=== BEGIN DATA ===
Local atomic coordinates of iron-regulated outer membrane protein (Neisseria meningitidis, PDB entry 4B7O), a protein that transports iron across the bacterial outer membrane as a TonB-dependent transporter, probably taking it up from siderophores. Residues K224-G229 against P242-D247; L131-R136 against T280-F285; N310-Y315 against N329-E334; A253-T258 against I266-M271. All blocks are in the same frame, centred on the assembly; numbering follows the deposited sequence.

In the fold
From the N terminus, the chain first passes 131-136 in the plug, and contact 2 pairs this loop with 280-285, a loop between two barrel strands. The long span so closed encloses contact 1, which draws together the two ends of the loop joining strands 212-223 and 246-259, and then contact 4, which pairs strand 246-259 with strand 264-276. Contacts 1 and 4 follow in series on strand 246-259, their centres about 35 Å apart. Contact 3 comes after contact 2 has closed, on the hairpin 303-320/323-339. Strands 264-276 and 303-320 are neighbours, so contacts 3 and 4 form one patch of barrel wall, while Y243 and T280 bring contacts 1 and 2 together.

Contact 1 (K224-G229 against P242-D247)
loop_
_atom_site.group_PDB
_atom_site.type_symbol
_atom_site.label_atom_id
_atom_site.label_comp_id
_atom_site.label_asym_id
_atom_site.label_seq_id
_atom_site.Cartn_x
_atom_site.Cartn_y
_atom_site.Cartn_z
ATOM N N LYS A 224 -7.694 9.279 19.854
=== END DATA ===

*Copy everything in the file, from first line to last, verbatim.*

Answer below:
Local atomic coordinates of iron-regulated outer membrane protein (Neisseria meningitidis, PDB entry 4B7O), a protein that transports iron across the bacterial outer membrane as a TonB-dependent transporter, probably taking it up from siderophores. Residues K224-G229 against P242-D247; L131-R136 against T280-F285; N310-Y315 against N329-E334; A253-T258 against I266-M271. All blocks are in the same frame, centred on the assembly; numbering follows the deposited sequence.

In the fold
From the N terminus, the chain first passes 131-136 in the plug, and contact 2 pairs this loop with 280-285, a loop between two barrel strands. The long span so closed encloses contact 1, which draws together the two ends of the loop joining strands 212-223 and 246-259, and then contact 4, which pairs strand 246-259 with strand 264-276. Contacts 1 and 4 follow in series on strand 246-259, their centres about 35 Å apart. Contact 3 comes after contact 2 has closed, on the hairpin 303-320/323-339. Strands 264-276 and 303-320 are neighbours, so contacts 3 and 4 form one patch of barrel wall, while Y243 and T280 bring contacts 1 and 2 together.

Contact 1 (K224-G229 against P242-D247)
loop_
_atom_site.group_PDB
_atom_site.type_symbol
_atom_site.label_atom_id
_atom_site.label_comp_id
_atom_site.label_asym_id
_atom_site.label_seq_id
_atom_site.Cartn_x
_atom_site.Cartn_y
_atom_site.Cartn_z
ATOM N N LYS A 224 -7.694 9.279 19.854